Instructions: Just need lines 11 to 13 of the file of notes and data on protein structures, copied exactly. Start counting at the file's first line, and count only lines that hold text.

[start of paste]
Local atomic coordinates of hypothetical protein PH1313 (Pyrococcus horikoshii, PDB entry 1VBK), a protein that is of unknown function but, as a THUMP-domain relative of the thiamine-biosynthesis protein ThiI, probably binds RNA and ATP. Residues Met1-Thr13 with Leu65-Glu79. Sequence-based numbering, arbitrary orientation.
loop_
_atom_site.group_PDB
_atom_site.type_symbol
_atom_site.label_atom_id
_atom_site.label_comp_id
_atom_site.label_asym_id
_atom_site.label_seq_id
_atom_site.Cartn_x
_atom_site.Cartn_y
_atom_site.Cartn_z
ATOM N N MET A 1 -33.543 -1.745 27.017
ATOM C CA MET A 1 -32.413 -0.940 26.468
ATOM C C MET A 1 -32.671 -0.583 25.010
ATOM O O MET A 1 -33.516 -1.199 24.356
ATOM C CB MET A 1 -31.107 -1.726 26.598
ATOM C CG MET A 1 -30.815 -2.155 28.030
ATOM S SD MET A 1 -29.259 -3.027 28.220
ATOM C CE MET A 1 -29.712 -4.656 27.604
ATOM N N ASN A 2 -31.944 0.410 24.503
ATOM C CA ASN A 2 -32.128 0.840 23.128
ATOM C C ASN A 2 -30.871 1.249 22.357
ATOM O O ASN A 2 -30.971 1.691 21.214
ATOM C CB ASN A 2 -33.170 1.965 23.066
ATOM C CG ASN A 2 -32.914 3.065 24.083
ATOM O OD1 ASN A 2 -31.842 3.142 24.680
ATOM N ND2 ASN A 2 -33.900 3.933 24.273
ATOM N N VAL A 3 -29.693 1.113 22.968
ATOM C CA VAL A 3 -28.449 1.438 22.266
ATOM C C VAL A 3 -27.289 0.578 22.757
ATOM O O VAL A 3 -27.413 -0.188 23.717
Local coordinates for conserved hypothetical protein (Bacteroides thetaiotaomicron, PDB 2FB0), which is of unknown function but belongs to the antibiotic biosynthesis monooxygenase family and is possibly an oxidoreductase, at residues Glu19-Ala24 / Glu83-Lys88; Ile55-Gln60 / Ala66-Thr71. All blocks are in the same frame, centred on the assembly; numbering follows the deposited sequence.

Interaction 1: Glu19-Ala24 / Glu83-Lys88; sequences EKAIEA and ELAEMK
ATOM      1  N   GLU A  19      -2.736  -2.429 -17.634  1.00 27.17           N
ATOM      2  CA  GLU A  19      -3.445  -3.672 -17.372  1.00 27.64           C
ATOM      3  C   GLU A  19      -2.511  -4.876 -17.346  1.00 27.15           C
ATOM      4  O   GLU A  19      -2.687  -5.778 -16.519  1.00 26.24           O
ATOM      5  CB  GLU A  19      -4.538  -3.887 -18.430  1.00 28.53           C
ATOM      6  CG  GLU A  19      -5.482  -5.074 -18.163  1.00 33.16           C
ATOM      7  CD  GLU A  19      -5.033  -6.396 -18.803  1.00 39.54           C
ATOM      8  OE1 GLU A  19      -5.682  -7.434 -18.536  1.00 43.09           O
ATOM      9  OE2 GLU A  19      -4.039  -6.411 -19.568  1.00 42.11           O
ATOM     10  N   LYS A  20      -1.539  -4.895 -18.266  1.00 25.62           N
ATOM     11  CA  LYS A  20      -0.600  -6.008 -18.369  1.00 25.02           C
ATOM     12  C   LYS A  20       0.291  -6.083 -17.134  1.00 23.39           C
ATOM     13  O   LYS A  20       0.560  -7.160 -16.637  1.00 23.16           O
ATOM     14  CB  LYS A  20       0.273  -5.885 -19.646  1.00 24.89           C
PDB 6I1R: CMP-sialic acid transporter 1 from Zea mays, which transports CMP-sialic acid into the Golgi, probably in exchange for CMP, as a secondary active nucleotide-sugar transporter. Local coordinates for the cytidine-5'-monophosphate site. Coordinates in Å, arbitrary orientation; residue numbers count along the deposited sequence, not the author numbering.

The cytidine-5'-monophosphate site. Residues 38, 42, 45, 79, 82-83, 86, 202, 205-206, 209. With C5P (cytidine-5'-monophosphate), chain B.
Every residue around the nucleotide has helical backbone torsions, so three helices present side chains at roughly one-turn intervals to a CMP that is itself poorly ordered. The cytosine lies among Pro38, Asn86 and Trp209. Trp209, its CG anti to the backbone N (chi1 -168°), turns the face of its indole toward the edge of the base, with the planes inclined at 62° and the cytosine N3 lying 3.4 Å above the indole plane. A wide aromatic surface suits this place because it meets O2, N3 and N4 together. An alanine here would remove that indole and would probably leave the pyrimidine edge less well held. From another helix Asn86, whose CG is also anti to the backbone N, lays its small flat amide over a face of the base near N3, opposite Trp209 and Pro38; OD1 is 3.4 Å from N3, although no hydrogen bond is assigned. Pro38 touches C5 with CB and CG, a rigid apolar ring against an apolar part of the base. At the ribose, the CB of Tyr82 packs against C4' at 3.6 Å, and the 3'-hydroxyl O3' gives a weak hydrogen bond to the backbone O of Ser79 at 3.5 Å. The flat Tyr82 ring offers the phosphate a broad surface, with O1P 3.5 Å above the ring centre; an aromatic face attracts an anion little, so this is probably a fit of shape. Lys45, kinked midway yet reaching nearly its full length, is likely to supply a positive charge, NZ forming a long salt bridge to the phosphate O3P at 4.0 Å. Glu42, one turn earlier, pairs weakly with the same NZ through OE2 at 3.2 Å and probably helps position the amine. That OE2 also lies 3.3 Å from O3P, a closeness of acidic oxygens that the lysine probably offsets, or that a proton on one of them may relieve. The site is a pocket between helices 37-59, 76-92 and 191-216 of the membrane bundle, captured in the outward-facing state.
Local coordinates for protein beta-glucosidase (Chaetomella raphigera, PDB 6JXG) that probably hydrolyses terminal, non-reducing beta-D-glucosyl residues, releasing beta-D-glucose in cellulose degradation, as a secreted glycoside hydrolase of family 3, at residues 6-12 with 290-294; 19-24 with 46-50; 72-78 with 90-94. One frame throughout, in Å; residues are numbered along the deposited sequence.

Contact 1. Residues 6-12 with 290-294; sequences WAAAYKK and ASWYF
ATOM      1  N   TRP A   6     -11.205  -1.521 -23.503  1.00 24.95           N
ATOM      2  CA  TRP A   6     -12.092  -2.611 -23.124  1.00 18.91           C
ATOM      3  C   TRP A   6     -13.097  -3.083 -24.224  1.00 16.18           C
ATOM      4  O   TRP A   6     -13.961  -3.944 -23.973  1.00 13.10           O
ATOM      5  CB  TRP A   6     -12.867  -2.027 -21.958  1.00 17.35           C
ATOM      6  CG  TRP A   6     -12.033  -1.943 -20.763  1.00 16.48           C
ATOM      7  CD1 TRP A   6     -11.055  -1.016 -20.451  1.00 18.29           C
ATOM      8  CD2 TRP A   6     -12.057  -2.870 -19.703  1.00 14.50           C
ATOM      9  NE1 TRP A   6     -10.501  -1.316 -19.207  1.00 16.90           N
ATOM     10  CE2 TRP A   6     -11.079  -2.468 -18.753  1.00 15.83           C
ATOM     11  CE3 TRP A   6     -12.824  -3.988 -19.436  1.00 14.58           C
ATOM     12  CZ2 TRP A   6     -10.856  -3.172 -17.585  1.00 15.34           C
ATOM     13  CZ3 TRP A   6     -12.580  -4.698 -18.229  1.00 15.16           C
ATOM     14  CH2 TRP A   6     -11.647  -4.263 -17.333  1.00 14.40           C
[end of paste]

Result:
_atom_site.Cartn_z
ATOM N N MET A 1 -33.543 -1.745 27.017
ATOM C CA MET A 1 -32.413 -0.940 26.468